Agnes Martin: Paintings, Writings, Remembrances
by arne glimcher
reviewed by karen l. schiff
Published: June 2013
The spare, square canvases of Agnes Martin (1912-2004) have had a steady, respected presence on the global art scene for half a century, but they still have not quite found their proper place. Once Martin began to develop her signature style in New York in the 1960s, she associated with her Abstract Expressionist peers, but her work usually does not get featured in surveys of that movement. Her simple, right-angled geometries, which can seem blank or impenetrable, often cause people to miscast her as a Minimalist, or dismiss her as boring.
But a patient, inquisitive gaze can reveal Martin's sotto voce gravity, underlying humor and formal nuances—her ways of transforming technique into emotional potency. Even before the artist produced her first meticulously penciled grids, her lines quivered with casual sensitivity. Starting over in the 1970s, following a seven-year hiatus during which she left New York, traveled by camper and retreated to New Mexico, Martin transformed her 6-by-6-foot lattices into spacious bands of pale color, downsizing to 5-by-5-foot canvases only when she could no longer lift the larger paintings by herself.
Martin's intense desire for solitude, yielding a hiddenness that subtly animates her paintings, compelled her to sidestep the mainstream and thus facilitate her own marginalization. She spent most of the rest of her life in (or near) small New Mexico towns, strictly limiting any contact that might interfere with her work. So despite multiple museum retrospectives and a Golden Lion for lifetime achievement at the 1997 Venice Biennale, her contribution to 20th-century art is celebrated most enthusiastically among isolated clusters of devotees. The past 20 years have barely changed the accuracy of Benita Eisler's 1993 characterization of the artist: Agnes Martin is still "probably the most famous unknown artist in America."1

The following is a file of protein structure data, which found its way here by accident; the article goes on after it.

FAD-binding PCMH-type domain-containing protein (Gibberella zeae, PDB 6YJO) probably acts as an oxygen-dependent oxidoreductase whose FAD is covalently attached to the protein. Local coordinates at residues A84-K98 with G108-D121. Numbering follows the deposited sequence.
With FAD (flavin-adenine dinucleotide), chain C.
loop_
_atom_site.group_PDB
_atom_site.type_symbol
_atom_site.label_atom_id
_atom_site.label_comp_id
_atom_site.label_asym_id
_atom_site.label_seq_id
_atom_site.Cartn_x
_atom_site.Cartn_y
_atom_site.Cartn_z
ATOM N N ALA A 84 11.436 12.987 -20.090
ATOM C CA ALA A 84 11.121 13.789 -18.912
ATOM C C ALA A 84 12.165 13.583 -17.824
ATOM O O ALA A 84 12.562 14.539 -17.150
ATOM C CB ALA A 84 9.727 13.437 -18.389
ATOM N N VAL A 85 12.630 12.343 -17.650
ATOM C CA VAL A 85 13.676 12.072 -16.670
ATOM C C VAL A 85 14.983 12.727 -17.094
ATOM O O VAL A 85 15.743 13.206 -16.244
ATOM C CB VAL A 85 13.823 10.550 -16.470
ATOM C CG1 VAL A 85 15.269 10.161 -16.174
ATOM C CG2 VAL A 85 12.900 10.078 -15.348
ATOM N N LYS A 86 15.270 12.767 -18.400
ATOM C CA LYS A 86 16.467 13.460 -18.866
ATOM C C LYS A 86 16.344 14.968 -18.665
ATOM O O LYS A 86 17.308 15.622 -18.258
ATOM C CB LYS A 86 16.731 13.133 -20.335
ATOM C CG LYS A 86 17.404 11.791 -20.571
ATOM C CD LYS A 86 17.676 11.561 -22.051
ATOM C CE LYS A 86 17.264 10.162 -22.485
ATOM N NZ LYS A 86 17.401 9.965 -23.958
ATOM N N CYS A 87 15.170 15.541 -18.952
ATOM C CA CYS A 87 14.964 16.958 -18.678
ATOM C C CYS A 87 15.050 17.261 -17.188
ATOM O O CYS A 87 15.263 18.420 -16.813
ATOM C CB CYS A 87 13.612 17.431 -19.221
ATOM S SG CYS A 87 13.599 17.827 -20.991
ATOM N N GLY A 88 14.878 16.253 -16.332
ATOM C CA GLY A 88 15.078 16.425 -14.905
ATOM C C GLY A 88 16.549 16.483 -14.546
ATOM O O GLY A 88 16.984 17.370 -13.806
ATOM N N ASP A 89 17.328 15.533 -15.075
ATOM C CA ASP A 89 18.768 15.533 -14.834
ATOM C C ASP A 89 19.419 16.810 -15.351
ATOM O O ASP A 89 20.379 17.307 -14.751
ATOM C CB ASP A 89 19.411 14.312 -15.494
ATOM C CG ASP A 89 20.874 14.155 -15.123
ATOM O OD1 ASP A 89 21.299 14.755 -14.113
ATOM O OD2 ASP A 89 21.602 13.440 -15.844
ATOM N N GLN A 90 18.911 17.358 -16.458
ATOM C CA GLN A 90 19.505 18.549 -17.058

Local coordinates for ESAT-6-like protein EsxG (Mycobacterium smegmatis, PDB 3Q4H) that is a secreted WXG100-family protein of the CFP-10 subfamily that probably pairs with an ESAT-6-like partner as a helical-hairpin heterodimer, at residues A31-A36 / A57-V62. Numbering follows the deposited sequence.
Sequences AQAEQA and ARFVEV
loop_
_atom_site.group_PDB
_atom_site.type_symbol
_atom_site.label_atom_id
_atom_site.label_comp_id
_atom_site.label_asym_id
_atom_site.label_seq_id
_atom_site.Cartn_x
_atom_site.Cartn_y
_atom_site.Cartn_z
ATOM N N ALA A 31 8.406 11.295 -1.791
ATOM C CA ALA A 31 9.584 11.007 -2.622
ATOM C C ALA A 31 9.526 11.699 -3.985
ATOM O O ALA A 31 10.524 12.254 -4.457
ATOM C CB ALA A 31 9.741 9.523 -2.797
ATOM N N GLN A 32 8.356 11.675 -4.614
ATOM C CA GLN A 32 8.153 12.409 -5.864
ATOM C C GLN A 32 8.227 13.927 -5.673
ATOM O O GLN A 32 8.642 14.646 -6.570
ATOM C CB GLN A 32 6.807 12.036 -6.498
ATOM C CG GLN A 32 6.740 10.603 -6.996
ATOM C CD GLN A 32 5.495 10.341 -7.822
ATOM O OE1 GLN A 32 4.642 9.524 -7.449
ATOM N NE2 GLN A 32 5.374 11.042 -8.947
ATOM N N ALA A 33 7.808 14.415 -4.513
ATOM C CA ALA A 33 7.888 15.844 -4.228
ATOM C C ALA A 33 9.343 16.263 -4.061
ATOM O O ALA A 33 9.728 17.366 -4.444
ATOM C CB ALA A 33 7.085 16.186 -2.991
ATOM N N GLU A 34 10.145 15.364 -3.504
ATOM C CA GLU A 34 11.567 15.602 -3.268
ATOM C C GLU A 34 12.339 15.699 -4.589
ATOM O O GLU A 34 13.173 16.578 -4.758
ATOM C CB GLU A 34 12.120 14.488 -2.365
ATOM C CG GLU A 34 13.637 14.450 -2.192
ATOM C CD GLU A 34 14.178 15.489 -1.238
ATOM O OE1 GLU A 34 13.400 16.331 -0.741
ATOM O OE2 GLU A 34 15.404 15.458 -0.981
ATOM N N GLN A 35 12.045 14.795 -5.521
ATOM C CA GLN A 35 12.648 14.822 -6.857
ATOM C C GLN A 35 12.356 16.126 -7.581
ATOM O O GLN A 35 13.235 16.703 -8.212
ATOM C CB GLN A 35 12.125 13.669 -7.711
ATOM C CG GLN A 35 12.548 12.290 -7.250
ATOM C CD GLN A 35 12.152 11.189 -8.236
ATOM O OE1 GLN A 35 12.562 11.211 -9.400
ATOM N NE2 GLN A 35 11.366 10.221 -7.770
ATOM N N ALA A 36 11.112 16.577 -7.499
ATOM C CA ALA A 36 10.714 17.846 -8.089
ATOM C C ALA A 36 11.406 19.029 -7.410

Agnes Martin: Paintings, Writings, Remembrances, by Pace Gallery owner Arne Glimcher, contains all the elements necessary to turn the tide. Glimcher gathers Martin's images and manuscripts in sufficient quantity to recalibrate her oeuvre. He arranges them in fresh groupings and juxtapositions, using his curatorial finesse to craft many illuminating encounters. He also bares details of his experiences with Martin, via numerous Polaroids, a poetic chronicle of her somewhat illegal burial, and accounts of his studio visits in New Mexico. Many of the book's materials were previously kept private, we learn, because Martin requested his biographical silence while she was alive.
Glimcher had so many documents, and Martin had such pull with her requests, because he had been her dealer since 1974; they also knew each other during her earlier decade in New York (1957-67). The abundance of information in this book, issued in Martin's centenary year, suggests a project long in the making. Indeed, for decades Martin was wary of Glimcher's urge to publish, though eventually she "asked [him] to put together a book when the time came." The result is not a standard-issue monograph to promote a gallery artist. Instead, the book reads like a heartfelt tribute to Martin's work—and to the relationship between the artist and her longtime admirer. Moreover, Glimcher knows well that a market-oriented book would not portray Martin accurately: at one point, as a letter to him attests, she would not even agree to exhibit in the Pace gallery space that got the most foot traffic.